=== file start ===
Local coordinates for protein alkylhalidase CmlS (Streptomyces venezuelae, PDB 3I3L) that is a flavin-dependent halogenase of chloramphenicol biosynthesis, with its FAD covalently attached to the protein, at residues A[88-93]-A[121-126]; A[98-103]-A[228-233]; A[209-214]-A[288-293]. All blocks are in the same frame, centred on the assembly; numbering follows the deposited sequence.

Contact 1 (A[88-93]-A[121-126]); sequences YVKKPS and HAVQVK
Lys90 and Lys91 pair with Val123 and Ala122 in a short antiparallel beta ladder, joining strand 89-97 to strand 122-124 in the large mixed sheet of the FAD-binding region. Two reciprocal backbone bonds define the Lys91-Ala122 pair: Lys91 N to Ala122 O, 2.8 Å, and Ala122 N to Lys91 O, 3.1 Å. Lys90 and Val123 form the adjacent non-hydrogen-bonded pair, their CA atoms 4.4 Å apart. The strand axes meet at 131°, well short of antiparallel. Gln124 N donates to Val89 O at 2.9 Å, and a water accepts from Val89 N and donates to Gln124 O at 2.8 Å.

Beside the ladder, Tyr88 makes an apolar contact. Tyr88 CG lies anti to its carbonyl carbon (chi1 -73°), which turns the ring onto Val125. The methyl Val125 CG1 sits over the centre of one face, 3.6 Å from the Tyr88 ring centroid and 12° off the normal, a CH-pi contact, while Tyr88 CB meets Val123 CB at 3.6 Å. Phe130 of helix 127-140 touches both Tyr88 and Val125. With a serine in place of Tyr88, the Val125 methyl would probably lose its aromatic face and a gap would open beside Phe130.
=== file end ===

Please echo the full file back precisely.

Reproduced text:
Local coordinates for protein alkylhalidase CmlS (Streptomyces venezuelae, PDB 3I3L) that is a flavin-dependent halogenase of chloramphenicol biosynthesis, with its FAD covalently attached to the protein, at residues A[88-93]-A[121-126]; A[98-103]-A[228-233]; A[209-214]-A[288-293]. All blocks are in the same frame, centred on the assembly; numbering follows the deposited sequence.

Contact 1 (A[88-93]-A[121-126]); sequences YVKKPS and HAVQVK
Lys90 and Lys91 pair with Val123 and Ala122 in a short antiparallel beta ladder, joining strand 89-97 to strand 122-124 in the large mixed sheet of the FAD-binding region. Two reciprocal backbone bonds define the Lys91-Ala122 pair: Lys91 N to Ala122 O, 2.8 Å, and Ala122 N to Lys91 O, 3.1 Å. Lys90 and Val123 form the adjacent non-hydrogen-bonded pair, their CA atoms 4.4 Å apart. The strand axes meet at 131°, well short of antiparallel. Gln124 N donates to Val89 O at 2.9 Å, and a water accepts from Val89 N and donates to Gln124 O at 2.8 Å.

Beside the ladder, Tyr88 makes an apolar contact. Tyr88 CG lies anti to its carbonyl carbon (chi1 -73°), which turns the ring onto Val125. The methyl Val125 CG1 sits over the centre of one face, 3.6 Å from the Tyr88 ring centroid and 12° off the normal, a CH-pi contact, while Tyr88 CB meets Val123 CB at 3.6 Å. Phe130 of helix 127-140 touches both Tyr88 and Val125. With a serine in place of Tyr88, the Val125 methyl would probably lose its aromatic face and a gap would open beside Phe130.